ADP at RIC/NBC 10 forum takes inside look at political campaigns
You’re a candidate for public office ... If you’re in it to win it, you must pay close attention to the polls, have a good rapport with the media, be sure to Tweet and Facebook frequently, and post videos on YouTube. You’ll also need to spend plenty of time dialing for dollars, and, when the inevitable crisis arises, deal with it quickly and openly.
Then maybe you’ll have a chance.
That’s what the experts – a panel of local and national campaign officials – said at a forum presented by the American Democracy Project at RIC and NBC 10 on Nov. 15.
Indeed, the campaign pros can make all the difference, according to Dan Jaehnig NBC 10 news anchor and forum moderator. He noted that there have been occasions when the candidate was outstanding, but the staff cost him or her the election.
Jaehnig steered the panel through several topics fundamental to conducting a contemporary political campaign, beginning with polls.
“Polling is an essential component,” on which to base candidate’s message, said Tony Simon, deputy state director for U.S. Sen. Sheldon Whitehouse.
Stephanie DeSilva, executive director of the Rhode Island Democratic Party, said that adding a question to a poll can cause a shift in a candidate’s messaging, based on responses. If concern about education has become a hot topic, the staff might then set up an educational event at a school for the candidate.
RIC grad Christopher Farrell, director of community outreach for R.I. Attorney General Peter Kilmartin and a former Obama campaign worker, said that polling and fundraising are the two most important aspects of a campaign.
In addition to polling, voters are contacted directly in get-out-the-vote drives, which Michael Trainor, campaign manager for Gov. Lincoln Chafee during his 2010 race, described as a “very, very important part of the campaign.” In a “GOTV” drive, callers urge voters to go to their polling centers and cast ballots on election day.
As for the role of media in a campaign, DeSilva said that staffers need to develop quality relationships with reporters. Simon noted that it was important for a contender to be available to the media and that the campaign should work to provide them with interesting stories.
“Their job is to get the message out; ours (the media) is to dissect it,” Jaehnig said.
The new social media has changed the dynamic of contemporary campaigns, the panelists agreed.
Simon noted that full-time jobs have been created to provide exposure for candidates on Facebook, Twitter and other new media.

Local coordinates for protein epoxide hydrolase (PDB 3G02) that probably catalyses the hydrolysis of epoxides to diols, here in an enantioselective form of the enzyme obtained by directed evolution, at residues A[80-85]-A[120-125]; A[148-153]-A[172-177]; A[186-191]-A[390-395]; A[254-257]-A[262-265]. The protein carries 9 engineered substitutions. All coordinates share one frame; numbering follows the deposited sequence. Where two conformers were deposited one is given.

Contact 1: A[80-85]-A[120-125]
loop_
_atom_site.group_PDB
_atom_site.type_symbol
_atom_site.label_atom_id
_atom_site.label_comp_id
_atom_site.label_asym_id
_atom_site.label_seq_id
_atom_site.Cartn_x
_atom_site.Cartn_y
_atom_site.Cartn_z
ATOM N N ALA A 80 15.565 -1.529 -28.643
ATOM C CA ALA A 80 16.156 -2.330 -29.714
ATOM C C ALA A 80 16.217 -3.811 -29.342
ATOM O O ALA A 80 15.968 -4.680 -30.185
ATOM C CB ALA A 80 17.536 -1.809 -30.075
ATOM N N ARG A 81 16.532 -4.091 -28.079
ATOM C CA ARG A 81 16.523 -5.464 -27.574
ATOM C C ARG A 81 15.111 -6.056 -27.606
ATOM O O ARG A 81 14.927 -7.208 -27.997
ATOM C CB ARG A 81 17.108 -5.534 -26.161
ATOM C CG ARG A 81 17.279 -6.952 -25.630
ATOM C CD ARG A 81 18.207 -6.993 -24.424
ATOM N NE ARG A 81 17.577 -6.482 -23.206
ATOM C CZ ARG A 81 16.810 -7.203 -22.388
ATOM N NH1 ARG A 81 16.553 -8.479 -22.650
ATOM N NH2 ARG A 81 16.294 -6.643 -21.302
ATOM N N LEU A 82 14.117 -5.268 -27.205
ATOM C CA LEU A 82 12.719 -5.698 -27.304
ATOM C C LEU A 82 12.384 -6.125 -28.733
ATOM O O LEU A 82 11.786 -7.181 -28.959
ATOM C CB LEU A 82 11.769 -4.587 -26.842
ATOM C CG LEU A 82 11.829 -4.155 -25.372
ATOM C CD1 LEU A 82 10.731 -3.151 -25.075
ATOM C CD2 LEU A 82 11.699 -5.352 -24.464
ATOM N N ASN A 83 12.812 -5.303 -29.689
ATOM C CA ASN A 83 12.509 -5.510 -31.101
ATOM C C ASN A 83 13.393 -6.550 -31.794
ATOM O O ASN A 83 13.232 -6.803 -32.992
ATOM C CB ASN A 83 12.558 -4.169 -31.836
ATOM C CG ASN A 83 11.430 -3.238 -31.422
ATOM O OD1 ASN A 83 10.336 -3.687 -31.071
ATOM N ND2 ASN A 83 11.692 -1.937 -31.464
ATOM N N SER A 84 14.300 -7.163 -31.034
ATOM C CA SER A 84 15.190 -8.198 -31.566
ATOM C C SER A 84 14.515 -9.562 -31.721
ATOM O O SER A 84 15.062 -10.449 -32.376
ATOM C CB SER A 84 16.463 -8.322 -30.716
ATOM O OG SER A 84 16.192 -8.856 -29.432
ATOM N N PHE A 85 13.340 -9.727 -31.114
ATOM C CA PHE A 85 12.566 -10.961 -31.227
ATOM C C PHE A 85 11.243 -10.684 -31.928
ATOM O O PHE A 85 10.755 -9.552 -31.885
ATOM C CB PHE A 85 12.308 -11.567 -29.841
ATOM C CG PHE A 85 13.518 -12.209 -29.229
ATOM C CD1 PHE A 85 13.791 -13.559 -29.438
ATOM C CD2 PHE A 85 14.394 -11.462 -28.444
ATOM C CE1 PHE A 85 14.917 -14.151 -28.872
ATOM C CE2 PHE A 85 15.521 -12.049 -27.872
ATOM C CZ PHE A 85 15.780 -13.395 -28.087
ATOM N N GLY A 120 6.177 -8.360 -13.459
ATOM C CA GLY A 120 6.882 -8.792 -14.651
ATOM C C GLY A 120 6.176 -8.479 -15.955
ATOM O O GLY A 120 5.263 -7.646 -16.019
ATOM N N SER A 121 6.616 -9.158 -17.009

But this “evolving media” is “still fragile,” according to DeSilva, who said that in rushing to get the message out mistakes can occur.
Trainor said that Chafee’s gubernatorial campaign used talented, college-age interns to create videos – often humorous – for YouTube.
“There is no due process in the court of public opinion."
“Social media is going to lead the playing field in the next couple of election cycles,” Farrell predicted.
The new media is now also an important source of news. Jaehnig noted that his TV station, Channel 10, has the largest number of Facebook followers in the state.
When working with first-time candidates for elective office, there are several steps that should be taken, according to Nicole Giambusso, communications account executive for O’Neill and Associates and former field organizer for Hillary Clinton.
Giambusso, a RIC alum, said handlers should talk to a candidate about his or her background to gain awareness of positives and negatives and to determine the things a contender is passionate about.
She also suggested conducting mock interviews to fine-tune a candidate’s responses.
According to Trainor, the very first question you should ask a new candidate is “Why?” There should be a reason for running, he said. “It can’t all be driven by the polls.”
Inevitably, a campaign will be beset by a crisis, and “quick action and clarification to the extent you can” are necessary, explained Trainor.
“There is no due process in the court of public opinion,” he added.
Trainor referred to events in the Herman Cain campaign, which is under siege from a string of allegations of sexual harassment against the candidate, as “death by a thousand cuts.”
The rewards of working on a campaign are considerable, the panelists said.
“The work ethic you learn is just invaluable,” said Simon, while DeSilva noted, “You can sharpen any skill you have on a campaign.”
According to Trainor, staffers will work harder on a political campaign than anything else they do.
And regardless of what the state of the job market is, there will still be elections, and thus a need for the political operatives who make the campaigns go.
“It’s a recession-proof job,” Farrell said.